Thanks! I love music and have been spending a lot of time revisiting may collection of jazz on vinyl these days. It’s funny, the playlist for Vegetable Kingdom is a hodgepodge of songs that might have inspired a dish, songs that I might have been playing on repeat while testing a recipe, and songs that tie into memories, history, or some political point I want to make. You can check it out on Spotify.

What’s the vegetable that surprised you the most when you were writing this book?
Not too many surprises on my end, but I have been very excited to see a lot of fennel haters change their mind after eating my citrus and garlic-herb braised fennel. I talk it up a lot, so people have been taking the leap. Very happy that it has gotten many thumbs-ups.

Your Mount Rushmore of vegetables: top four, in no order. What are they?
Depends on the season, but right now: collards, sweet potatoes, gai lan, broccolini. 

You are the chef in residence at the Museum of the African Diaspora in San Francisco. What does that job entail, and how are you offering virtual experiences?
In my role as chef in residence, I create public programming that celebrates the intersection of food, farming, health, activism, art, culture, and the African Diaspora. Since 2015, I’ve had intimate conversations with authors from around the world, followed by book signings. We’ve organized panels with farmers, scholars, cookbook authors, and journalists. I have hosted dinners in the lobby of the museum and at the St. Regis hotel next door. I hosted an art, media, and food justice summit, and I cohosted the first Postpartum Justice Summit with the Mothers to Mothers project. Since we are closed, I will be starting a weekly series of Instagram Live sessions in which I demonstrate recipes on a grill in my backyard as well as have conversations with people working on food issues. We are hoping to start in the second week of April.

Last question: Why is this book perfect for these imperfect times?
Vegetable Kingdom is full of unfussy, simple, vegetable-forward dishes. I’ve been hearing a lot of people comment on wanting to stay healthy in the midst of this crisis, and I think this book can be a powerful tool in supporting those goals.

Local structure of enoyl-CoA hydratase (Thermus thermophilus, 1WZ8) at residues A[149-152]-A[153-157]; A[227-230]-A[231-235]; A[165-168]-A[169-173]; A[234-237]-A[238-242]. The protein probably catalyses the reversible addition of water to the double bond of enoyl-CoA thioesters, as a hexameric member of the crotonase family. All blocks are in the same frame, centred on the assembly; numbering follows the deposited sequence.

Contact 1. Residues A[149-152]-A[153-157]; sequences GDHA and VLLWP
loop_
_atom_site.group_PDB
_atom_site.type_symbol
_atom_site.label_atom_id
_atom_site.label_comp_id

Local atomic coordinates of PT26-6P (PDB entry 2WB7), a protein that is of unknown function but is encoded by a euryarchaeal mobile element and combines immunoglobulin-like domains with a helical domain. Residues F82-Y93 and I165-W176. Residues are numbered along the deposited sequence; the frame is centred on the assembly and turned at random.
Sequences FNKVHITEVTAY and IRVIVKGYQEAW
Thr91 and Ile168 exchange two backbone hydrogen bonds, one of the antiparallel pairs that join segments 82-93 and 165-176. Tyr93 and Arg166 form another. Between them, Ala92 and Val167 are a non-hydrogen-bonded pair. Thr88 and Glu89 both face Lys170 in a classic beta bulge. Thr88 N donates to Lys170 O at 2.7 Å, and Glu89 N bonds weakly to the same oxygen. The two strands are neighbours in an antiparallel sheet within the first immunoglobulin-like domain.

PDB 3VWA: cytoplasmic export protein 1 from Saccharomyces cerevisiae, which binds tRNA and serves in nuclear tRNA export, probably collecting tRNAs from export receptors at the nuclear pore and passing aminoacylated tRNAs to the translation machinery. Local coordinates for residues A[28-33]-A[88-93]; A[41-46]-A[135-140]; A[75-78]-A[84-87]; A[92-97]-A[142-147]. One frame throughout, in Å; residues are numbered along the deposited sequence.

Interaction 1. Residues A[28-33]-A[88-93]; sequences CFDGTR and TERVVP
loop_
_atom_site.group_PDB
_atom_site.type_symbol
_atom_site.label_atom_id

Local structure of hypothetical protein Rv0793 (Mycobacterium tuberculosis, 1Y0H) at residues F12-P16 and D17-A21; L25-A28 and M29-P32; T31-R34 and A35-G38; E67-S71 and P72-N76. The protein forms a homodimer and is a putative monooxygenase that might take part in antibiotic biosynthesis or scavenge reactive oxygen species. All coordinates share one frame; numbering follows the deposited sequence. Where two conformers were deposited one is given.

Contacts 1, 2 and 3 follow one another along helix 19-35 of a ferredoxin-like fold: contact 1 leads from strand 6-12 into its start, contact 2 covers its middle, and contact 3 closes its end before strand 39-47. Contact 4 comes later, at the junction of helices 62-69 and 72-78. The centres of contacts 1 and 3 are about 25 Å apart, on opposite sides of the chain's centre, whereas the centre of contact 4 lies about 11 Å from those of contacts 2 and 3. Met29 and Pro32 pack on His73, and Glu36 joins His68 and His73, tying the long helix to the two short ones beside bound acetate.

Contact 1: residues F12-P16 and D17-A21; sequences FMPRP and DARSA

This interview has been edited and condensed for clarity.


Brown Sugar-Glazed Turnips
Turnips transform into a show-stopping side with raw cane sugar, orange juice, and molasses.

Marinated Trumpet Mushrooms
Some may call these “mushroom bacon”—Terry refuses. “Bacon is bacon. These are tasty, thinly sliced trumpet mushrooms that have been tossed in a spicy sauce, then dehydrated in the oven.” Delicious.

Dirty Cauliflower Rice
This is maybe the best cauliflower rice that you didn’t know you needed.

Big Beans, Buns, and Broccoli Rabe
This is just a really, really good vegetarian sandwich. The recipe calls for homemade bread, but you can buy some at the store, too.


In case you missed it, last week, we caught up with Melissa Clark about her new book, Dinner in French, and about how she’s been cooking her way through the last few weeks.

If you need a bit of sunny escapism, Easy Tiki, by Chloe Frechette (senior editor over at PUNCH) is available for pre-order.

If you, like us, have been thinking wistfully about carefree weekend outings to get multicolored boba concoctions, then The Boba Book, by Andrew Chau and Bin Chen (aka the Boba Guys), could not have come at a better time. It’s out tomorrow!

You know that handful of ingredients that you somehow always have in your refrigerator? These are the starting points that Lukas Volger uses to jump into a slew of never-boring meals to get you through the week in his latest book, Start Simple.

If more and more of your dinners are revolving around boxes of pasta, canned fish, raisins, and nuts these days, channel a little rustic inspiration from Sardinian cooking with Letitia Clark’s Bitter Honey.

Each week, we talk to an author of a new or upcoming cookbook we love. Subscribe to our newsletter to get these previews (plus excerpted recipes) in your inbox.

Matt Rodbard

Matt Rodbard is the editor in chief of TASTE and author of Koreatown: A Cookbook, a New York Times best-seller, and Food IQ: 100 Questions, Answers, and Recipes to Raise Your Cooking Smarts.